Callose deposition in Arabidopsis leaves. (A-C) Portions of Arabidopsis Col-0 and NahG leaves stained to show callose deposition after inoculation with the hrpA mutant (A), the ΔCEL mutant (B), and WT DC3000 (C). (D-F) Portions of Arabidopsis Col-0 and eds5 leaves stained for callose after inoculation with the hrpA mutant (D), the ΔCEL mutant (E), and WT DC3000 (F). (G and H) Average numbers of callose depositions per field of view (0.9 mm2) with standard deviations displayed as errors. (Scale bar, 100 μm.)
CEL-Encoded Effectors Suppress SA-Dependent Basal Immunity Without Affecting the Expression of Known SA-Responsive Defense Genes. Genome-wide microarray analysis was conducted to further characterize SA-dependent activation and inactivation of cell wall-based immunity in Arabidopsis by WT Pst DC3000 and the ΔCEL mutant (see Supporting Materials and Methods, which is published as supporting information on the PNAS web site). We used the 22,500-element ATH1 Arabidopsis GeneChip (Affymetrix, Santa Clara, CA), which contains nearly all of the Arabidopsis genes in the genome. Remarkably, the strong activation and repression of SA-dependent cell wall immunity by the ΔCEL mutant and Pst DC3000, respectively, were not accompanied by strong activation and repression of well-known SA-responsive genes, such as PR (pathogenesis-related) genes. None of the known SA-responsive genes was expressed at a significantly higher level in ΔCEL mutant-inoculated leaves than in Pst DC3000-inoculated leaves (Fig. 8, which is published as supporting information on the PNAS web site). We also conducted Northern blot analysis of leaves inoculated with 108 cfu/ml bacteria (100 times higher than concentrations used for the microarray experiments to minimize the bacterial population differences). Again, no significant difference in PR-1 or PAD4 gene expression was observed (Fig. 5). Thus, CEL effector-mediated inactivation of the SA-dependent cell wall-based immunity does not involve changes of classical SA-responsive gene expression. However, because the entire SA regulon in Arabidopsis has not been defined yet, we cannot exclude the possibility that CEL-encoded effectors modulate expression of some yetto-be-identified SA-regulated genes.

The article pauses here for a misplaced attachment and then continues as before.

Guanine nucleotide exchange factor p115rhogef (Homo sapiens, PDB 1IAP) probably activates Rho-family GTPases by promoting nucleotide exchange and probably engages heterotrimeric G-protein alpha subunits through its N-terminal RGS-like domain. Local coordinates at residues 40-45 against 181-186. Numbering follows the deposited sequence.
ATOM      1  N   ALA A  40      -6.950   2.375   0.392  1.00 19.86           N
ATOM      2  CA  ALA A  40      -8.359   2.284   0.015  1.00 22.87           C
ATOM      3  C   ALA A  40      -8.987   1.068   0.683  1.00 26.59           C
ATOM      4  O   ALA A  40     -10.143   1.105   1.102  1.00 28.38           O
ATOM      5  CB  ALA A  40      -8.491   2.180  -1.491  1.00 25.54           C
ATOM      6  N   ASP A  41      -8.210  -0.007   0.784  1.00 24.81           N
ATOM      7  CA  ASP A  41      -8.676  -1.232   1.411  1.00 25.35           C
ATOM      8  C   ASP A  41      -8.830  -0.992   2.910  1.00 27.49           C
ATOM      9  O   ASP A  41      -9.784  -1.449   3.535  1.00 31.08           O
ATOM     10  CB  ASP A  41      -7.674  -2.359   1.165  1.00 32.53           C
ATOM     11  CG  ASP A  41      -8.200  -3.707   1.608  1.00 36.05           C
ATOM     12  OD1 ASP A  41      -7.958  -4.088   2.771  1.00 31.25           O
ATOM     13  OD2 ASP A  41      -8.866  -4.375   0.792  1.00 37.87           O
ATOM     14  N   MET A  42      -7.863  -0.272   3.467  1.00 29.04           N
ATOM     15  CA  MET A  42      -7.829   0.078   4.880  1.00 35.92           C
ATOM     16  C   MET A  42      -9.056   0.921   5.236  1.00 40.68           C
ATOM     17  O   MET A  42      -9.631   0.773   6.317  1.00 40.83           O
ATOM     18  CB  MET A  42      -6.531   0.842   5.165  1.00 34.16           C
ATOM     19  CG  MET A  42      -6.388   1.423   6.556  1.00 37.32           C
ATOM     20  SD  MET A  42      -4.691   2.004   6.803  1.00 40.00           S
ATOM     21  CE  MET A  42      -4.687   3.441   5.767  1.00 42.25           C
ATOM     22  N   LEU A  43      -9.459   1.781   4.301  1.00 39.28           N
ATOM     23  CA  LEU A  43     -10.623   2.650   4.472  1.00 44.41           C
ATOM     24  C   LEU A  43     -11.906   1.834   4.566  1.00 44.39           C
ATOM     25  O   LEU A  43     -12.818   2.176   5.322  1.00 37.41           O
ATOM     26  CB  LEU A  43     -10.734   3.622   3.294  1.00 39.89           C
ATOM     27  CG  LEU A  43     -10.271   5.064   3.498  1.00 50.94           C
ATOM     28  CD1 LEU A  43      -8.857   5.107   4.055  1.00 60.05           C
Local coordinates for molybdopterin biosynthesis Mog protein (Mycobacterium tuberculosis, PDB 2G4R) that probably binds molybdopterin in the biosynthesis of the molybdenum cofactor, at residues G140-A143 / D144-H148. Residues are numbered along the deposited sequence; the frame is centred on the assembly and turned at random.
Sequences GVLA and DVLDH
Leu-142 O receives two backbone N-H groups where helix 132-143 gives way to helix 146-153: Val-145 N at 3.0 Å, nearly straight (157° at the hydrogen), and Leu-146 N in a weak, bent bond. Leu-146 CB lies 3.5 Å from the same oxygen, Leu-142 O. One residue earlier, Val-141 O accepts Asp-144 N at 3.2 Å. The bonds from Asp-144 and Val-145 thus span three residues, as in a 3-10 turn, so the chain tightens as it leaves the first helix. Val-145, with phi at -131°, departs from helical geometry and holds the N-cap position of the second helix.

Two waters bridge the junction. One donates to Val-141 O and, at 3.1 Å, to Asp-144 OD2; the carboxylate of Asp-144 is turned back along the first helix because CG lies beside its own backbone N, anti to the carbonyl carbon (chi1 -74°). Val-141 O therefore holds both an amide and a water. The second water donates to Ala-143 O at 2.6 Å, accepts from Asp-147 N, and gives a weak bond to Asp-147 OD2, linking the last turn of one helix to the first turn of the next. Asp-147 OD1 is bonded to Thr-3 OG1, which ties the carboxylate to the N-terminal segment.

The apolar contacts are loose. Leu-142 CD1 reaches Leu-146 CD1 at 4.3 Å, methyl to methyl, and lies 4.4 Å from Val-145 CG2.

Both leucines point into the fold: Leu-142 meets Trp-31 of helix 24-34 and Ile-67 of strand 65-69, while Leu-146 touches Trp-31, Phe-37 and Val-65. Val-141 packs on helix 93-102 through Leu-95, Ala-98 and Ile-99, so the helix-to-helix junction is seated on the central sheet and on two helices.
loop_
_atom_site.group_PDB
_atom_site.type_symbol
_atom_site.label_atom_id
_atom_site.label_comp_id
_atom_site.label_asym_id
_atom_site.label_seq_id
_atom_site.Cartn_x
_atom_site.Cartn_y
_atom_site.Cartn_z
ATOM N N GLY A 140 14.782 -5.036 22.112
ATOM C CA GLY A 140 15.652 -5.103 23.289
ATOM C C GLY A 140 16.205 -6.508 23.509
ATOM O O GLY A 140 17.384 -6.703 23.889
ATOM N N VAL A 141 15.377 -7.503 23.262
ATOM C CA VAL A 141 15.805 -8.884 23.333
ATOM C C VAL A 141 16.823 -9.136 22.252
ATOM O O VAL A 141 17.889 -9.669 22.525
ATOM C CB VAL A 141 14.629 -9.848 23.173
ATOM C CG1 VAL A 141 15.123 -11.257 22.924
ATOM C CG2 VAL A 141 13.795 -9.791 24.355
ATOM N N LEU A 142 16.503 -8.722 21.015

Fig. 5.
RNA gel blot analysis of PR-1 and PAD4 expression 3, 6, and 9 h after infiltration of 1 × 108 cfu/ml ΔCEL mutant (ΔCEL) and DC3000 (WT). Below each autoradiogram is a picture of the ethidium bromide-stained 28S ribosomal RNA.
HopPtoM and AvrE Are Suppressors of SA-Dependent Basal Immunity. In contrast to the single effector mutation in the E. amylovora dspA/E mutant (10), the Pst DC3000 ΔCEL mutant lacks four known effector genes, avrE, hopPtoM, hrpW, and hopPtoA1 (11). To identify the specific effector(s) involved in the suppression of SA-dependent cell wall defense in Arabidopsis, we carried out subclone-based complementation experiments. Two independent subclones, pEF, which contains avrE-ORF2, and pORF43, which contains hopPtoM-shcM, partially or completely restored the ability of the ΔCEL mutant to multiply in WT Col-0 gl1 plants (Fig. 6 A and B). pORF43 also fully restored the ability of the ΔCEL mutant to cause disease necrosis and chlorosis. In contrast, a subclone containing the hrpW and hopPtoA1 genes neither increased the multiplication nor restored the ability to cause disease symptoms of the ΔCEL mutant in Col-0 gl1 plants (data not shown).
Fig. 6.
Complementation of the ΔCEL mutant. (A) Bacterial populations in Col-0 gl1 plants inoculated with DC3000 (black bars), the ΔCEL mutant (white bars), and the ΔCEL mutant complemented with pORF43 (light gray bars). (B) Bacterial populations in young leaves of Col-0 gl1 plants inoculated with DC3000 (black bars), the ΔCEL mutant (white bars), and the ΔCEL mutant complemented with pEF (light gray bars). (C) Callose deposits in portions of Arabidopsis Col-0 gl1 leaves inoculated with DC3000, the ΔCEL mutant, and the ΔCEL mutant containing pORF43. (D) Average numbers of callose deposits per field of view with standard deviations displayed as errors. (E) Callose deposits in portions of Arabidopsis Col-0 gl1 leaves inoculated with DC3000, the ΔCEL mutant, and the ΔCEL mutant containing pEF. (F) Average numbers of callose deposits per field of view with standard deviations displayed as errors.